Electronicdesign 7919 67pcometrosettapromo

ESA Pursues 3D-Rendering Software Solution to Study Comets

Jan. 8, 2015
The European Space Agency (ESA) is partnering with the Qt Company to develop a 3D-rendering software module that will play a key role in characterizing comets.
This composite image of comet 67P, otherwise known as Churyumov–Gerasimenko, was taken by Rosetta in August 2014. (Image courtesy of the ESA)

The European Space Agency’s (ESA) Rosetta mission, established to seek the origin of comets, is currently studying comet 67P to create a portrait of its nucleus, makeup, and orbit around the sun. The ESA recently announced it will work with the Qt Company to develop a 3D-rendering software module as part of the ESA’s Mapping and Planning of Payload Science (MAPPS) tool. To date, developing such software has proven difficult in terms of meeting the mission’s goals due to the irregularity of comets, which makes them unsuitable for modeling as flattened spheres (the typical approach taken with planetary missions).

A two-step approach will be taken to render the elements required in creating a 3D model of the comet. First, the elements will be rendered on a texture map representing the surface of the comet, and that includes its irregular shape. That texture will then be sent to the MAPPS tool, which will apply it to the surface of the 3D model to allow for planning and data analytics. The ESA chose Qt Company as a partner due to its development framework—it enables rapid development and supports GPU hardware acceleration, a necessity for complex 3D rendering software.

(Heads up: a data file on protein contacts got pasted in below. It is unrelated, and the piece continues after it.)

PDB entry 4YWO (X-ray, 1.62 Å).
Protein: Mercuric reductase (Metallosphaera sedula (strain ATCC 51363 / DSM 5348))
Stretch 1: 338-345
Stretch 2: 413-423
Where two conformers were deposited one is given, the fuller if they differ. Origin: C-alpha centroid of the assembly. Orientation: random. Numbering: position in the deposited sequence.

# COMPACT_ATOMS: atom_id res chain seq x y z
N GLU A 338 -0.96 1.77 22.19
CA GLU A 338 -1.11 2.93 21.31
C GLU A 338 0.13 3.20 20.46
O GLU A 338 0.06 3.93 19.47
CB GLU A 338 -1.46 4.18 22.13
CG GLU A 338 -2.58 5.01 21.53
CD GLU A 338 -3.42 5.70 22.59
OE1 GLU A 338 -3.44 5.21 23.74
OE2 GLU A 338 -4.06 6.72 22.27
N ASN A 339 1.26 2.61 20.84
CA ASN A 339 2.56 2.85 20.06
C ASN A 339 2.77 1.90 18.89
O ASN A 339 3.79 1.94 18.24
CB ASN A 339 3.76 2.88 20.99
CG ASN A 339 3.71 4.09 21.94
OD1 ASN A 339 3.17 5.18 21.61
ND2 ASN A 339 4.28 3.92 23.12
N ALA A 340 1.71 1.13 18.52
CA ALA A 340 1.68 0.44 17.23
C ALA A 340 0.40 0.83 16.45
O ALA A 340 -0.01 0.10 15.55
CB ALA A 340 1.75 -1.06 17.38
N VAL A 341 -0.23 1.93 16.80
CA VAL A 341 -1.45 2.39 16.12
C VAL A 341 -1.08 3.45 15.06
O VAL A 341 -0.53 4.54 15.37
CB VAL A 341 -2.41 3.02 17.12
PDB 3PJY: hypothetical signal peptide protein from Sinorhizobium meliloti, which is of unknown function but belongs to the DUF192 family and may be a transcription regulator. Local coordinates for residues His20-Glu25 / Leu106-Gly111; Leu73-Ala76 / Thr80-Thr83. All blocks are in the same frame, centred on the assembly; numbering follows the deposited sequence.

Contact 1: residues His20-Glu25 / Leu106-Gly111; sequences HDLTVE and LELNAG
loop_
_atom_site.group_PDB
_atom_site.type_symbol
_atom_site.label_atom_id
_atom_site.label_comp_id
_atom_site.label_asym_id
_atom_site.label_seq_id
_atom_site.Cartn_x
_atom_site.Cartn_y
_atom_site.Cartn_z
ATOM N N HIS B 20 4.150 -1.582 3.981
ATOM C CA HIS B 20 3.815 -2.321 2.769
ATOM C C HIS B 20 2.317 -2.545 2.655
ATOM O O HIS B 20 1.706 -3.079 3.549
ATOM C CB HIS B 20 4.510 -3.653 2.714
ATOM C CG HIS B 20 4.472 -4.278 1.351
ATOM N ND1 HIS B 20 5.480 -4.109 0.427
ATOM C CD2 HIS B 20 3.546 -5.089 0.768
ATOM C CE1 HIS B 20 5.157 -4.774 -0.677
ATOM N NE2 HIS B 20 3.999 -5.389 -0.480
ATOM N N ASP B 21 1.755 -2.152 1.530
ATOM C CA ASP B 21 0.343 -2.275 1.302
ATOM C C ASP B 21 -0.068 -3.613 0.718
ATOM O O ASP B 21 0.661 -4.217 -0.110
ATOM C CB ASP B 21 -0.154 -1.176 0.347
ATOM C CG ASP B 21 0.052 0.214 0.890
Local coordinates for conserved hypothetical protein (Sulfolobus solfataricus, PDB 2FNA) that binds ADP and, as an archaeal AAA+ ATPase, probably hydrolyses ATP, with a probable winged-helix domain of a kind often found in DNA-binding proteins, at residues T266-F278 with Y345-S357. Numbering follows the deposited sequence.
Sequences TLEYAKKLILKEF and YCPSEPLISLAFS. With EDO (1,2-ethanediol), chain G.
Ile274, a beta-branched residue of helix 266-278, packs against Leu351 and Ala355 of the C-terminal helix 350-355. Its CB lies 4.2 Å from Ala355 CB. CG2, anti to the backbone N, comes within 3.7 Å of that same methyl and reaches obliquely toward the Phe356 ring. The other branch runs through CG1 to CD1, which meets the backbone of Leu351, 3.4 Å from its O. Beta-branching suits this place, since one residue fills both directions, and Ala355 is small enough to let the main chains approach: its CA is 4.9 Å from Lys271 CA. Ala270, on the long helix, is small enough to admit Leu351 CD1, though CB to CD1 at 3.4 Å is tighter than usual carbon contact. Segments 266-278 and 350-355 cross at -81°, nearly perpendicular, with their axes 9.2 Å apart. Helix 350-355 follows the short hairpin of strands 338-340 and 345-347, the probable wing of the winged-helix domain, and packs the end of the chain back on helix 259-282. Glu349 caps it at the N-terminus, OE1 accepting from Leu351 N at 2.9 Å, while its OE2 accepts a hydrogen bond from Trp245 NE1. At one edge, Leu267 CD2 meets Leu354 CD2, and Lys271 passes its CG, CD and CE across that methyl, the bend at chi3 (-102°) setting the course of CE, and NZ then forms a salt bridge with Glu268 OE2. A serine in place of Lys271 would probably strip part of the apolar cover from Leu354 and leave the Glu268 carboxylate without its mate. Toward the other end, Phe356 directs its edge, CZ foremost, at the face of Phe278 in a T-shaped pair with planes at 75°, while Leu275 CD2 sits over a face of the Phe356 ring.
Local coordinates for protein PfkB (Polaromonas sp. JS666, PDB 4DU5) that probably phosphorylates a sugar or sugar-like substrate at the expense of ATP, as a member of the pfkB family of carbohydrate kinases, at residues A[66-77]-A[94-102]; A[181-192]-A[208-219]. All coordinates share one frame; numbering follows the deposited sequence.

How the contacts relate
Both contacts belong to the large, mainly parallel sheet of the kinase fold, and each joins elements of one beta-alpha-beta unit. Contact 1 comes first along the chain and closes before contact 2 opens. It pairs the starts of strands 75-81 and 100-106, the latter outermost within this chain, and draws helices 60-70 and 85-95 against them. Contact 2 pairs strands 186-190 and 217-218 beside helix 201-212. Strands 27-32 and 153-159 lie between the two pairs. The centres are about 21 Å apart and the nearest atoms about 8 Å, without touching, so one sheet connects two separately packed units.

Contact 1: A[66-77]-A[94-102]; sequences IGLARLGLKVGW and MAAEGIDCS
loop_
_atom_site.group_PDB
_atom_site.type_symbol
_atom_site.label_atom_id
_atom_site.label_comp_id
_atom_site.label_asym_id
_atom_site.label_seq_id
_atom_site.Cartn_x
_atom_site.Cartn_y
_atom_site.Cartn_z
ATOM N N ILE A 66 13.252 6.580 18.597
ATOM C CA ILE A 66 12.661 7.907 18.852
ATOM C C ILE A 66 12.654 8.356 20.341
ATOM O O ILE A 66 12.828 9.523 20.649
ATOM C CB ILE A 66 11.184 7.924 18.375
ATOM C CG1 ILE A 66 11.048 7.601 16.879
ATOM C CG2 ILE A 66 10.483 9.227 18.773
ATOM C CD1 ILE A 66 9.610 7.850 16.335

Watch the video below, courtesy of the ESA, for highlights from the Rosetta mission’s soft-landing of the Philae probe on the comet:

Qt, a cross-platform application and UI framework, can be used for embedded device creation and application development. UI can be developed with Qt Quick (written with the Qt-specific language, QML, which has a C++ backend), C++, HTML5, or a hybrid of all three. Qt runs on Windows, Linux, and Mac, and offers a drag-and-drop interface to promote easy prototyping and use. The original MAPPS tool was developed as part of the Mars Express, and later on Venus Express, which were experiments to provide detailed terrain data.

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